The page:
British bank Barclays reported Tuesday that net profit rose by 36 percent last year as it took fewer charges for bad loans, and said it will be paying out less money in bonuses.
Net profit rose to 3.56 billion pounds ($5.7 billion) in 2010 from 2.63 billion in 2009, Barclays PLC said.
Income before impairments rose 8 percent to 31.44 billion pounds. Charges for bad loans and other impairments fell by 30 percent to 5.67 billion pounds though the company reported a significant increase in write-downs for its operations in Spain.
Barclays Capital, the company's investment bank, reported a 94 percent increase in pretax profit to 4.78 billion pounds.
Investors greeted Tuesday's figures, bidding the shares up 1.7 percent to 316.15 pence in early trading on the London Stock Exchange.
"The general market view of the shares as a buy should be strengthened by today's numbers," said Richard Hunter, head of U.K. equities at Hargreaves Lansdown Stockbrokers.
Phil Dobbin, analyst at Shore Capital, said the results were slightly ahead of expectations, "resilient in a difficult environment."
The company did not disclose any individual bonuses — that will come in the annual report in April — but said the bonus pool at group level was 7 percent lower than in 2009 and down 12 percent within Barclays Capital.
Barclays was among the so-called Big Four U.K. banks who agreed with the government to pay a lower total amount of bonuses for 2010 and to disclose salary details of both executive board members and the top five highest paid executives not on the board.
News reports, not confirmed by Barclays, say that Chief Executive Bob Diamond is in line for a bonus of 9 million pounds ($14.4 million).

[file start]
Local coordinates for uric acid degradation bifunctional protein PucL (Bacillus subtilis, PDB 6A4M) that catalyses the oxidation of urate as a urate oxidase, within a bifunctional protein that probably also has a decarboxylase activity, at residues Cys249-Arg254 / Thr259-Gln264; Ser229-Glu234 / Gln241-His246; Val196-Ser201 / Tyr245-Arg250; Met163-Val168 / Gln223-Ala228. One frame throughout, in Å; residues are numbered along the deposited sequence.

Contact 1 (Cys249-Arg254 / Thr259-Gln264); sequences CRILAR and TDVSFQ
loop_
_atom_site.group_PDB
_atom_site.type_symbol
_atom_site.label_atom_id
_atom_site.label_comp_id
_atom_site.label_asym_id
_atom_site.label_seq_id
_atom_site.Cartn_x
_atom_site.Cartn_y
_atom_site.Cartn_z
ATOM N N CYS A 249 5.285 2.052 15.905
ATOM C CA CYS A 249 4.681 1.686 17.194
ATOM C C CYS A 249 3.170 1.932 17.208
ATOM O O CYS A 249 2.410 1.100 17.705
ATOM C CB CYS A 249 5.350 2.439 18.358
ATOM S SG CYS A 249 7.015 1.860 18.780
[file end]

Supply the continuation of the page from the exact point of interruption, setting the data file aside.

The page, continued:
Diamond said the company will be striving to raise its capital ratios to comply with the so-called Basel rules, a set of international standards for banks' capital buffers.
"The combination of where we finished 2010 and the continued demonstration of our ability to generate substantial equity organically should go some way towards this," Diamond said.
He set a target of a 15 percent return on tangible equity. In 2010, return on tangible shareholder equity was 8.7 percent, down from 9 percent the previous year.
In a research note published last week, Arturo de Frias at Evolution Securities noted that Credit Suisse had recently cut its target for return on equity and said he doubted that Barclays could achieve such a sharp increase in returns.
"Barclays business mix is structurally less profitable than Credit Suisse's and we think it is very unlikely to generate more than 10-11 percent return on equity. Only a radical shift in its business mix can change that," de Frias said.
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